Click on the Subscription icon to view existing subscriptions for the events.
Click on the Create Subscription button to create a new subscription. Most of the required fields should be auto-populated. If not, fill in the details as show in the screenshot. The value for the ‘Sytem’ field will be available in the LOV. The ‘Action Type’ should be Custom. After entering the values in the fields, click on the Next button
In the ‘PL/SQL Rule Function’ field, enter the name of the function which will be used to perform actions when the event is raised. I have entered xx_cust_outbound_pkg.insert_stg_tbl where xx_cust_outbound_pkg is the package which contains the function insert_stg_tbl. Enter values in the ‘Owner Name’ and ‘Owner Tag’ fields. These should be valid application short names. Then click on the Apply button.
For our subscription function, we need to create a table which will store the cust_account_id, the account_name, the action that was performed and the last_update_date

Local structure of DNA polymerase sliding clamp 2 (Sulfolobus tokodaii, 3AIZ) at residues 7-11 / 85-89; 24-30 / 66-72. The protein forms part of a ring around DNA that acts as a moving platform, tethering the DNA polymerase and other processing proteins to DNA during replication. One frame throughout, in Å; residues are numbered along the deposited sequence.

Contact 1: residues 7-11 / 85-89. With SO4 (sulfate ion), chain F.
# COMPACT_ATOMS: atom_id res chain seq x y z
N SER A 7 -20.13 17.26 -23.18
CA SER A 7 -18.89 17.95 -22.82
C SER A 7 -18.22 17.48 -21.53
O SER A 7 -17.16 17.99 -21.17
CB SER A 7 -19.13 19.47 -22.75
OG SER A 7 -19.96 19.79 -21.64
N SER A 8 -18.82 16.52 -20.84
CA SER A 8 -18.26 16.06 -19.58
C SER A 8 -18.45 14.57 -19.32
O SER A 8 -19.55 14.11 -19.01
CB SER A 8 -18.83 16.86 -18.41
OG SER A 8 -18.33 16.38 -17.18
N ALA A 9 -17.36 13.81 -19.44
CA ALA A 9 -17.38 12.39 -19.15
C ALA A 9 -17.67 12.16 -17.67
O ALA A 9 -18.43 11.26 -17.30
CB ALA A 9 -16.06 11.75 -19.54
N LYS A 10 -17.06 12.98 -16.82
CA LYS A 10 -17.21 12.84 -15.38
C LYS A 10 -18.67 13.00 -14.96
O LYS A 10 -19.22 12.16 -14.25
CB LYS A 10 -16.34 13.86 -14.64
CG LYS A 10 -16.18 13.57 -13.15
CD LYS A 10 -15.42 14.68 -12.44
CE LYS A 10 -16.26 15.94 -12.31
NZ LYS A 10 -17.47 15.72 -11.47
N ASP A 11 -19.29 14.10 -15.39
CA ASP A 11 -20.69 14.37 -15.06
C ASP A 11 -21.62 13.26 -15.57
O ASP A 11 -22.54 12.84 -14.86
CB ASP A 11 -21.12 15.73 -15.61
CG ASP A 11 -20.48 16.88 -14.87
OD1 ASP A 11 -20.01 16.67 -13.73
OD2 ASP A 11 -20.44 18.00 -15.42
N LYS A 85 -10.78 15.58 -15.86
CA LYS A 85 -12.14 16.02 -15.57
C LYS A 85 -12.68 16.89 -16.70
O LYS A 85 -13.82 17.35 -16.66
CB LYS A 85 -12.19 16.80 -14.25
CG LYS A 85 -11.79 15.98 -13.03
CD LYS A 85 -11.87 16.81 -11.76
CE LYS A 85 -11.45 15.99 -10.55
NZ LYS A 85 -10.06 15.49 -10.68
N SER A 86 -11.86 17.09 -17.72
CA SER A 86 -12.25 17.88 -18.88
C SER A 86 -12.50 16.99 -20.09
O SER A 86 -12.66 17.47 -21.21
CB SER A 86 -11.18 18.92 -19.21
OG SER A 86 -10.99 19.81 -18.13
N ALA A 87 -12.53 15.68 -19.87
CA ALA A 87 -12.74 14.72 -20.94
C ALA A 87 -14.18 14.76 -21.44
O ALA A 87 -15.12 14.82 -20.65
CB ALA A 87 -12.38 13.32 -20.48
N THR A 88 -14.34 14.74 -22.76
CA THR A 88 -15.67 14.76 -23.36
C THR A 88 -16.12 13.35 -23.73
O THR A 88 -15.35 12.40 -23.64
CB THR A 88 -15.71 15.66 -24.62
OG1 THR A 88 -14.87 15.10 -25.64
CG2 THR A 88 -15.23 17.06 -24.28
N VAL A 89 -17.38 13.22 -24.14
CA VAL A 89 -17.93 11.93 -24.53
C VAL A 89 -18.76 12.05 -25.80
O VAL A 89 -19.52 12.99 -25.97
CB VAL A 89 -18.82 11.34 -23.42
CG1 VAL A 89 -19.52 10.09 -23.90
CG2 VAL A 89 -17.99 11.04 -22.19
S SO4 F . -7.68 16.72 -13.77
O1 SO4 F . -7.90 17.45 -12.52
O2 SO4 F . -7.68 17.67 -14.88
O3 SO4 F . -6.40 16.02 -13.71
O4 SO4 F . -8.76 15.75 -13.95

CREATE TABLE xx_cust_outbound_tbl( cust_account_id NUMBER ,account_name VARCHAR2(254) ,action VARCHAR2(30) ,last_update_date DATE );
The package specification and body containing the function is provided below
CREATE OR REPLACE PACKAGE xx_cust_outbound_pkg IS FUNCTION insert_stg_tbl (p_subscription_guid IN RAW ,p_event IN OUT NOCOPY wf_event_t) RETURN VARCHAR2; END xx_cust_outbound_pkg; / CREATE OR REPLACE PACKAGE BODY xx_cust_outbound_pkg IS --function which will be invoked by the subscription FUNCTION insert_stg_tbl (p_subscription_guid IN RAW ,p_event IN OUT NOCOPY wf_event_t) RETURN VARCHAR2 IS lv_cust_account_id NUMBER; lv_account_name VARCHAR2(254); BEGIN --check the event name IF UPPER(p_event.geteventname()) = 'ORACLE.APPS.AR.HZ.CUSTACCOUNT.UPDATE' THEN --if an account is updated, store the cust_account_id, account_name, action performed and update date in the staging table --get the CUST_ACCOUNT_ID lv_cust_account_id := p_event.getvalueforparameter('CUST_ACCOUNT_ID'); --get the account name based on the CUST_ACCOUNT_ID SELECT account_name INTO lv_account_name FROM hz_cust_accounts WHERE cust_account_id = lv_cust_account_id; --insert into staging table INSERT INTO xx_cust_outbound_tbl VALUES (lv_cust_account_id, lv_account_name, 'ACCOUNT_UPDATE', SYSDATE); END IF; COMMIT; RETURN 'SUCCESS'; EXCEPTION WHEN OTHERS THEN RETURN 'ERROR'; END insert_stg_tbl; END xx_cust_outbound_pkg; /